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April 22, 1987 - Image 11

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Text
Publication:
The Michigan Daily, 1987-04-22

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The Michigan Daily - Wednesday, April 22, 1987 - Page 11

'Project X' reinvents same old

wheel

By Sarah Van Tiem
I have a confession to make. I
hate Matthew Broderick. Not
personally; just the characters he
plays. And I can't honestly say that
Project X, a new film produced by
Walter Parkes and Lawrence Lasker,
did a whole heck of a lot to change
my mind. Broderick plays Jimmy
Garrett, a young pilot who gets
himself into trouble for stealing a
plane. Instead of a trip to the
stockade, Jimmy earns a position in

the top Experimental Pilot Training
Program. Sounds like an ample
punishment for stealing millions of
dollars of government property,
right? There's a catch of course.
The experimental pilots just happen
to be chimpanzees.
Jimmy is assigned to take care
of the primates. He becomes
attached to one particular chimp,
Vergil. Vergil knows sign language
and is somehow able to teach it to
Jimmy. Well, one thing leads to
another, and Jimmy soon learns the
horrible truth behind the research

project.
This film is billed as a
"contemporary suspense drama."
Well, it may be contemporary, sort
of a Wild Kingdom meets Top
Gun, but suspenseful it ain't. This
is one of those annoying films that
tries to force you to sit on the edge
of your seat and worry whether or
not the hero will escape his almost
certain doom. In the case of Project
X, this just doesn't work. Although
you may not know all the details,
you just know that Jimmy and his
furry friend will come out okay. As

for drama, we have Broderick. He
plays his usual young, wise-guy,
screw-up character who manages to
scrape through the trouble he gets
himself into with a little intel -
ligence, a little resourcefulness and
a lot of luck.
You may remember Broderick
from Ladyhawke and Ferris
Bueller's Day Off. To avoid
comparison with the other similar
roles he has played, someone came
up with a bright idea, "Why don't
we stick a cigarette in Jimmy's
mouth once in a while?" How

decadent! It's almost as believable
as Mickey Mouse doing a few
lines.
Now we get to the best part of
the movie: Vergil. You can't help
but like Vergil. He is cute, lovable,
smart and ten times more
entertaining than any other character
in the movie. Unfortunately, we've

seen this all before in countless
other movies, including all of Walt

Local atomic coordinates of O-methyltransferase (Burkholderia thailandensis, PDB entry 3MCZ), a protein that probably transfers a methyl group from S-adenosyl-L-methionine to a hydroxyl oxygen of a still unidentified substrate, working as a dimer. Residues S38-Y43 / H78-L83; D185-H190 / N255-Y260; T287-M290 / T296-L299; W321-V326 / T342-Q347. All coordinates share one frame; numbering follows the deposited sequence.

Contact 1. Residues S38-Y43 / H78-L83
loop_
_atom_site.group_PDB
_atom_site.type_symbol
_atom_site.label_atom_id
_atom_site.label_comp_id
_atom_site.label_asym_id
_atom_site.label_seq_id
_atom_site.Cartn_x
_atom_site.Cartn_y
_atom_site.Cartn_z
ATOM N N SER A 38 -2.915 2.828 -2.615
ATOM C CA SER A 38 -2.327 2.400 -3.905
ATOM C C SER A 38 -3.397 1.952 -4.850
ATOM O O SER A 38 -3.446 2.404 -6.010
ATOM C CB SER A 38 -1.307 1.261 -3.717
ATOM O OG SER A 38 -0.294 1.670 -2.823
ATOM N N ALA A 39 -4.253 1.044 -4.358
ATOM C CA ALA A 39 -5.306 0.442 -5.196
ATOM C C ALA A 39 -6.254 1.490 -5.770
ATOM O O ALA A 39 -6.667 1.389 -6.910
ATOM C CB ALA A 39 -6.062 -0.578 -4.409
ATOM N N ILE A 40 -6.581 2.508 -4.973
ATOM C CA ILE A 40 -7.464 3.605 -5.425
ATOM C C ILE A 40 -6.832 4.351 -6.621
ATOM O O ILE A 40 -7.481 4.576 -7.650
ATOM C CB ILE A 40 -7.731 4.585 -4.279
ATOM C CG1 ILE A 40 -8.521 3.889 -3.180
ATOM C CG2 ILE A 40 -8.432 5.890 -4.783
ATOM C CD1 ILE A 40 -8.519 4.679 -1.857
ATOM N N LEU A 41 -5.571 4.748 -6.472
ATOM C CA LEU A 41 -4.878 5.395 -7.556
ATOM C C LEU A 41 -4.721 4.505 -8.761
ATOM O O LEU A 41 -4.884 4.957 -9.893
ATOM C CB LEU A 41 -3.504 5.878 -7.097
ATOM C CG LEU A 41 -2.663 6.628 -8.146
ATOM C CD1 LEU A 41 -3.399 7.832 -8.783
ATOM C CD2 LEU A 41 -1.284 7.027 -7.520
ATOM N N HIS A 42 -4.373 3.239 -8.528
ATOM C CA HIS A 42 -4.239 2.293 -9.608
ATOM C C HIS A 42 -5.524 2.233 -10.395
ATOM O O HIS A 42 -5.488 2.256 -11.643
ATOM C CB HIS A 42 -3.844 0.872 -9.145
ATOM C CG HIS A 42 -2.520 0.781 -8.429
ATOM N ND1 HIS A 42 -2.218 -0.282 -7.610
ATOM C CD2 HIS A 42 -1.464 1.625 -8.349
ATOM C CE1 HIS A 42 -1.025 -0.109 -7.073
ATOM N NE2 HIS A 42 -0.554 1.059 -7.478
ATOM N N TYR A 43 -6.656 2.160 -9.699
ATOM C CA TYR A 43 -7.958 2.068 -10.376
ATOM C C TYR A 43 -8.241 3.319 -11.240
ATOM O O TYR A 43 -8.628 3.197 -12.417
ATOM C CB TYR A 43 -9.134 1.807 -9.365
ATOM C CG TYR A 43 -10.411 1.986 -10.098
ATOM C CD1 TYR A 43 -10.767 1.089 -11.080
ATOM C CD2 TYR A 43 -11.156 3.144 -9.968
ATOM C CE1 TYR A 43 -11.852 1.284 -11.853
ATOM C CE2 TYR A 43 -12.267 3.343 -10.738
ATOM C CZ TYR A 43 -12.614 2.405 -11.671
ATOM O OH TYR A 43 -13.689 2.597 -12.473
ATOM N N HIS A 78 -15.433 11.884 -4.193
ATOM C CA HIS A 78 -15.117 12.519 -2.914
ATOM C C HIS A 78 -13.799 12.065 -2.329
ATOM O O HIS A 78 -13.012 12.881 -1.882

Disney's.
So. A contemporary suspense
drama that's contemporary but
neither suspenseful or dramatic. The
only reason you may want to sit on
the edge of your seat is if your rear
end gets sore.

MFA student exhibit sparkles

By Charles Oestreicher
A large, diverse (and perverse)
M.F.A. degree show is currently on
display at the Rackham Gallery of
Art, and although it's probable that
no one reading this has any time to
go see it, I'm going to recommend
i anyway..
Ten artists are featured, and
though the viewer is only provided
a sampling of each one's talents,
the overall effect is satisfying.
The shocking multi-media work
of Brian Schorn bears prominent
i mention. Schorn's diversity and
creative strangeness is apparent in
his photos, paintings and especially
diorama/sculptures, which feature
small, preserved insects and fishes.
The images Schorn presents are
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mensions as well,
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animals. His large th
imposing sculptures
otherworldly look, as if
inated naturally from
itself. For the most pa
has left the sculptures
which works to their adv
Painters have a stron
in the show as well. Vin
with his large, comples
is one notable exampl
them feature a distorted,
point of view, as if the v
"00* , , ,, ,, ,

sensation - peering down from above.
netheless. Photorealism, in the form of
n three di - Takeshi Yamada, appears as well.
but in Yamada's New York street scenes
han dead capture the gritty aspects of
lough not nightttime Manhattan with a rare
have an authenticity.
they orig - At the opposite end of the
the earth spectrum is Nola Sendejar, a semi-
rt, Ekstam abstract representational painter
unpainted, who composes her pictures with
antage. fields of nearly pure color. Kevin
g presence Brady's work appears more purely
scent Hron, representational, with his most
canvasses, successful work being portraiture
e. Most of (especially good is his self portrait).
precarious Barbara Glik specializes in still-life
iewer were paintings, adding a quiet mood of
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contemplation to intriguing compo -
sitions. Her paintings are smallish
and appear somewhat
monochromatic from a distance, but
closer inspection reveals a wealth of
information and painterly touches.
There is also a photography
specialist in the group, Steffen
Mittelhauser. Mittelhauser photo -
graphs tranquil quarries and
landscapes, leaving them physically
See ART, Page 12
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